• Regular herd testing to identify the most infectious cows for segregation at calving time and then culling is necessary.
  • Governmental programs with funding to offset the costs of paratuberculosis control help make control programs financially feasible for producers.
  • Paratuberculosis eradication can be achieved.



2024-02-25 17:36:43


Vincenzo Di Marco Lo Presti and 11 colleagues from Italy, Ireland, and the UK reported results of their large-scale survey of sheep flocks and goat herds (48,643 animals in 439 flocks or herds) in Sicily for evidence of MAP infections using a commercial ELISA kit. Their findings were reported in the February issue of Frontiers in Veterinary Science (Open Access).

Location and number of herds and flocks tested in Sicily (from publication).


Introduction: Paratuberculosis (PTB) is a worldwide chronic, contagious enteric disease caused by Mycobacterium avium subsp. paratuberculosis (MAP) mainly affecting ruminant species. PTB is a WOAH-listed disease with direct and indirect economic losses in the livestock sector, negative impact on animal welfare and significant public health concerns. In spite of this, MAP prevalence in small ruminants is still unknown and the prevalence appears to be underestimated in many countries. The aim of this study is providing a first large-scale serological survey on MAP infection in small ruminants in Sicily, a region of Southern Italy with the 11.3 and 8.9% Italian national heritage of sheep and goats, respectively.

Sicilian landscape with flock of sheep in the foreground and the active volcano, Etna, in the background.

Methods: For this purpose, we analyzed a total of 48,643 animals reared in 439 flocks throughout Sicily. MAP seroprevalence was estimated both at herd-level and animal-level within breeds reared in all the nine sampled provinces.

Results: Our results revealed a high overall apparent prevalence at herd-level of 71.8% in sheep and 60.8% in goat farms with an animal-level prevalence of 4.5 and 5.1% in sheep and goats, respectively. Significant statistical differences were found between the provinces and within the breeds both in sheep and goats.

Discussion: Our study provides the first large-scale serological survey on PTB infection in small ruminants in Sicily and showed a high prevalence of disease depending on the species, breed and province. This study represents the first step to better understand the MAP epidemiology in a typical Mediterranean breeding context, suggesting the need of in-depth study on the herds risk factors, including the eventual presence of candidate genes for resistance/susceptibility to PTB in native breeds.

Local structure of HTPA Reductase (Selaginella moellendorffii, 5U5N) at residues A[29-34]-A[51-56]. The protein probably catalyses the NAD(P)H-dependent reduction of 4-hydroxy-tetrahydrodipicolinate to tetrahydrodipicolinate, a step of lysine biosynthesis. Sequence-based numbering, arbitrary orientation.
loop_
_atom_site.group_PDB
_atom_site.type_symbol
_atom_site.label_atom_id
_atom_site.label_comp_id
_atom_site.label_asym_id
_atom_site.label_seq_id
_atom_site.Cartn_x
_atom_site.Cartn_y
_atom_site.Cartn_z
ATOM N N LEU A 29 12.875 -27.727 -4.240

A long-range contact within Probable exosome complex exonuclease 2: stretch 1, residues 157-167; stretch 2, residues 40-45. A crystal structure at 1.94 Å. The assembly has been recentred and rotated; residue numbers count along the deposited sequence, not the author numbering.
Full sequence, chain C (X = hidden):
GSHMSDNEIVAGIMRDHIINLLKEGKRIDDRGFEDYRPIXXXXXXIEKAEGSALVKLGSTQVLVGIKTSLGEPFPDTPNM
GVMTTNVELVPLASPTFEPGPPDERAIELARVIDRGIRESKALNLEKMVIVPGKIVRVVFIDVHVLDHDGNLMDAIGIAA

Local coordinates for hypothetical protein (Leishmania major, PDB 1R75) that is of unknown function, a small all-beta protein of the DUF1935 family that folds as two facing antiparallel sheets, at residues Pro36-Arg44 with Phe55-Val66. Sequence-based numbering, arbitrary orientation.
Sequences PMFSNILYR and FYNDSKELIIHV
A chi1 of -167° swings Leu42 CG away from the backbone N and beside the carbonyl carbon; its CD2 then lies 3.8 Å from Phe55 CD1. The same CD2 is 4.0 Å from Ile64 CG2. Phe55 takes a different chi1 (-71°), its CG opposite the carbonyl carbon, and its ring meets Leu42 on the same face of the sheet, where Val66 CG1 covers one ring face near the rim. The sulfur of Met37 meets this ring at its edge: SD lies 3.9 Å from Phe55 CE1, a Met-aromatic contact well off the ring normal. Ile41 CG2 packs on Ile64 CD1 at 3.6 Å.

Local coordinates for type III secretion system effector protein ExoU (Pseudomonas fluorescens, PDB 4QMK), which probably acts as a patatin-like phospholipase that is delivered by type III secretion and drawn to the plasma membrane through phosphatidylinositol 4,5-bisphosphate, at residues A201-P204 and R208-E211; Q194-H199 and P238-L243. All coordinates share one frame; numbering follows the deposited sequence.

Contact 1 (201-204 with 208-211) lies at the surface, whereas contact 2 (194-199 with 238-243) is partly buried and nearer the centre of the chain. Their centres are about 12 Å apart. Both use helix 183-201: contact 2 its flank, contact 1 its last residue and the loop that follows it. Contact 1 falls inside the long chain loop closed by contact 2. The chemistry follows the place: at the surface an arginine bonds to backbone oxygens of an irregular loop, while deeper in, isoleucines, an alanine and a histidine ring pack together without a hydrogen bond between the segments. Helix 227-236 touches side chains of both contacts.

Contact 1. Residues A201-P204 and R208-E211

Girgentana goats.


This large, well-designed and analyzed serological survey confirms what many similar, but smaller, studies have shown: MAP infections are common in sheep and goat populations worldwide. MAP infections threaten valuable breeding stock, such as the Girgentana goats and Barbaresca Siciliana sheep, and local wildlife. Meat and milk products made from MAP-infected animals can be contaminated with live MAP which are resistant to food manufacturing practices and pose a probable health risk for humans. Much more effort and investment are required to control this prevalent infection globally.

This website has much more information specifically about Johne's disease in goats and sheep  - - just a click away.



2024-02-14 17:55:21


Researchers from Universidade de Lisboa, Lisboa, Portugal reported on the association of MAP infections in cattle and wildlife as well as MAP presence in soil in a small region of Portugal called Charneca do Infantado, Companhia da Lezíria. Their findings were published in the journal Environmental Pollution February 2024 (it is not Open Access).